The FBI on Friday publicly released files from its investigation into Hillary Clinton’s private email server, including a summary of the bureau’s interview with Clinton in July.
The documents undermine Clinton’s claims that she used her personal email for official business out of the convenience of carrying only one device.
According to the documents, the FBI identified 13 different mobile devices associated with Clinton’s two known phone numbers that could have been used to send or receive emails on her personal system. Investigators found that Clinton used 11 different BlackBerry devices "in succession," eight of them during her tenure at the State Department.
While the Justice Department asked Clinton’s attorneys at Williams & Connolly to turn over the 13 devices, the lawyers said in February that "they were unable to locate any of these devices," according to the documents.
"As a result, the FBI was unable to acquire or forensically examine any of these 13 mobile devices," the documents state.
Additionally, investigators also identified five iPads associated with Clinton that could have been used to send emails from her personal system. The FBI obtained three of the devices, one of which had emails from Clinton’s personal server that did not contain classified information.
When news of Clinton’s personal email use at the State Department first broke in March 2015, she said during a press conference that she used personal email to conduct official business out of "convenience."
"I opted for convenience to use my personal email account, which was allowed by the State Department, because I thought it would be easier to carry just one device for my work and for my personal emails instead of two," Clinton said then.
The FBI also found that State Department employees were sent a notice on Clinton’s behalf in 2011 warning them against using personal email for official business because of "information security concerns."
"State employees were cautioned about security and records retention concerns regarding the use of personal e-mail. In 2011, a notice to all State employees was sent on Clinton’s behalf, which recommended employees avoid conducting State business from personal e-mail accounts due to information security concerns," the documents released Friday state. "Clinton stated she did not recall this specific notice, and she did not recall receiving any guidance from State regarding e-mail policies outlines in the State [Foreign Affairs Manual]."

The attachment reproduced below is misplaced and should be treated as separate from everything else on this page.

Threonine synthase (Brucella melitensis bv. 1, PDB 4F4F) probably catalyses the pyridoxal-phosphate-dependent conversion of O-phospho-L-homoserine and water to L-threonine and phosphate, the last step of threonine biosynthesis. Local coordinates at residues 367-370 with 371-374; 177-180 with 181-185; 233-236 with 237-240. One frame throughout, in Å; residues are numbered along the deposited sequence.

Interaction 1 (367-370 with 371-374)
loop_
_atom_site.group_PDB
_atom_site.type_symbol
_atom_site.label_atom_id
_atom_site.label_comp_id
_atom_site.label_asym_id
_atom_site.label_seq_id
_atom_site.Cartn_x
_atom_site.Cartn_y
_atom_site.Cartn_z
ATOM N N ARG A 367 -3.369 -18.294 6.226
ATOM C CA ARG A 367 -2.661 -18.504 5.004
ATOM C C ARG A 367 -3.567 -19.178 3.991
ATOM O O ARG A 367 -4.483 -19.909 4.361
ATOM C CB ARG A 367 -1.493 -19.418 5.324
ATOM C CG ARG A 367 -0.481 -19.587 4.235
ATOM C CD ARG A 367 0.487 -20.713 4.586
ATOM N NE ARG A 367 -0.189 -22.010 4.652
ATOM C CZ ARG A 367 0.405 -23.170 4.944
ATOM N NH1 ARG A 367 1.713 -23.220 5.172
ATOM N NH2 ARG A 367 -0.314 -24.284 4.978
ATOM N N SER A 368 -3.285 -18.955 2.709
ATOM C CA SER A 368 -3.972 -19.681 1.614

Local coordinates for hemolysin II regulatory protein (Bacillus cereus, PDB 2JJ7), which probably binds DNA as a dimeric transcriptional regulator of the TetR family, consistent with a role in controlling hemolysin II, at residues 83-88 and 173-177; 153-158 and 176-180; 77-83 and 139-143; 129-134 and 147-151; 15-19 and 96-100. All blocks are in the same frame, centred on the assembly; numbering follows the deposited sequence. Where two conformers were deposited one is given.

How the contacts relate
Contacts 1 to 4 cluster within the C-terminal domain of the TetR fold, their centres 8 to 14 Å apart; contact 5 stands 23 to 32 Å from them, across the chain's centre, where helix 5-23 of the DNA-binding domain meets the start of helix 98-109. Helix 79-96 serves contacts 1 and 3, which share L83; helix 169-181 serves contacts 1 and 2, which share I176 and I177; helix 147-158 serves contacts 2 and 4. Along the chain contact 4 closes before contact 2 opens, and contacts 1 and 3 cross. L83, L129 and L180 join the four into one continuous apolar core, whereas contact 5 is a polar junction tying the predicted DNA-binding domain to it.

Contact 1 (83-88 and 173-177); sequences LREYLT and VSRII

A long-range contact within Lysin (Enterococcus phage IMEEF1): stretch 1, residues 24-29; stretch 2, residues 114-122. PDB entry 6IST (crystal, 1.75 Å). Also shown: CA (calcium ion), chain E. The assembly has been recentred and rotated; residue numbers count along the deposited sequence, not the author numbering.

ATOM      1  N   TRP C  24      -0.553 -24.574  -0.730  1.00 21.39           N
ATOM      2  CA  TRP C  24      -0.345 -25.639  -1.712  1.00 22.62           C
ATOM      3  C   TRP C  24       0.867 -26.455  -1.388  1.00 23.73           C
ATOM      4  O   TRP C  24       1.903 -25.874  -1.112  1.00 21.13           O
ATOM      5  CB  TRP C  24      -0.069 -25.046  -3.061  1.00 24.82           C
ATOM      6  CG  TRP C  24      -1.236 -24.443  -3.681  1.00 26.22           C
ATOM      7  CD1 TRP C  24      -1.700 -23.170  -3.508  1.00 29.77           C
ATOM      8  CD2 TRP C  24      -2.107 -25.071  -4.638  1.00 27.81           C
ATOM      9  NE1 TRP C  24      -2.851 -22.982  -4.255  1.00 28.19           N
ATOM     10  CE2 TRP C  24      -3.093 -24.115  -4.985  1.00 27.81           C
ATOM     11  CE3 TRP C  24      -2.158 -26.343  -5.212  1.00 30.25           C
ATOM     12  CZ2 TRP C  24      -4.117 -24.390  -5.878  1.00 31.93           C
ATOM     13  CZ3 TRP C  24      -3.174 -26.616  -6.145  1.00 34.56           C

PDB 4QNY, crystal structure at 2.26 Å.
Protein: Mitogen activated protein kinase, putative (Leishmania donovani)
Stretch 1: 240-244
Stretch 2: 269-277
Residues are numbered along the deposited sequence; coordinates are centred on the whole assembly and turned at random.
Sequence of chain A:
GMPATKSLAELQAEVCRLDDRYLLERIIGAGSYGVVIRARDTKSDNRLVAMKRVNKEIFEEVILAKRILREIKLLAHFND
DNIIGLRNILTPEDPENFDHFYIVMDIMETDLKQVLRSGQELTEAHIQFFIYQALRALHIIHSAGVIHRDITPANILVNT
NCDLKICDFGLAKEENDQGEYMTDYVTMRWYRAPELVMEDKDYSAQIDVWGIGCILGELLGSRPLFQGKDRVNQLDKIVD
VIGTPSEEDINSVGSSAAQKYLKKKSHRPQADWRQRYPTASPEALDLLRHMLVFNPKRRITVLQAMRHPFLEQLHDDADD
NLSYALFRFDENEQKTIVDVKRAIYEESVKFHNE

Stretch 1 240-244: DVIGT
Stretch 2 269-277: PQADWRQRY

The FBI began investigating Clinton’s use of personal email last year, in response to a referral from the inspector general of the intelligence community. While the FBI did not ultimately recommend charges be brought against Clinton or her aides, Director James Comey faulted them for being "extremely careless" in their handling of highly-classified information.
The FBI also found that, contrary to Clinton’s claims, more than 100 emails on her private system contained classified information at the time they were sent or received. Investigators also concluded that hostile actors possibly gained access to Clinton’s server.
When questioned about email chains containing information marked "(C)," which denotes classified material, Clinton told investigators that she didn’t know what the marking meant and speculated that it was used to label paragraphs "in alphabetical order," according to the newly-released documents.
"When asked about the e-mail chain containing ‘(C)’ portion markings that State determined to currently contain CONFIDENTIAL information, Clinton stated she did not know what the ‘(C)’ meant at the beginning of the paragraphs and speculated it was for referencing paragraphs marked in alphabetical order," the documents state.
Clinton also indicated to investigators that she was not concerned about email discussions about future drone strikes containing classified information.
"After reviewing an email dated [redacted] with subject line [redacted] CLINTON stated she did not remember the email specifically. CLINTON stated deliberation over a future drone strike did not give her cause for concern regarding classification," the documents state. "CLINTON understood this type of conversation as part of the routine deliberation process. Moreover, she recalled many conversations about future strikes that have never occurred."
The new documents also provide insight into attempts by potentially hostile actors to gain access to Clinton’s personal system or accounts associated with it.
The FBI through forensic analysis discovered that, on January 5, 2013, an individual using encrypted privacy tool Tor penetrated a staffer’s email account on one of Clinton’s servers. The hacker logged into the email account and "browsed e-mail folders and attachments," according to the FBI documents. The investigation did not identify the individual or individuals responsible.
Reports surfaced earlier this week that the FBI would publicly release documents related to the investigation as early as Wednesday, in response to multiple Freedom of Information Act (FOIA) requests. The report was submitted to the Justice Department in July, and portions of the investigative report have also been given to Congress.
"Today the FBI is releasing a summary of former Secretary of State Hillary Clinton’s July 2, 2016 interview with the FBI concerning allegations that classified information was improperly stored or transmitted on a personal email server she used during her tenure," the bureau said in a statement Friday. "We also are releasing a factual summary of the FBI’s investigation into this matter."
FBI Director James Comey publicly announced that no charges would be recommended at a July 5 press conference, days after the bureau interviewed Clinton for several hours in connection with the investigation.
The Clinton campaign did not immediately respond to a request for comment.
This post will be updated as further information becomes available.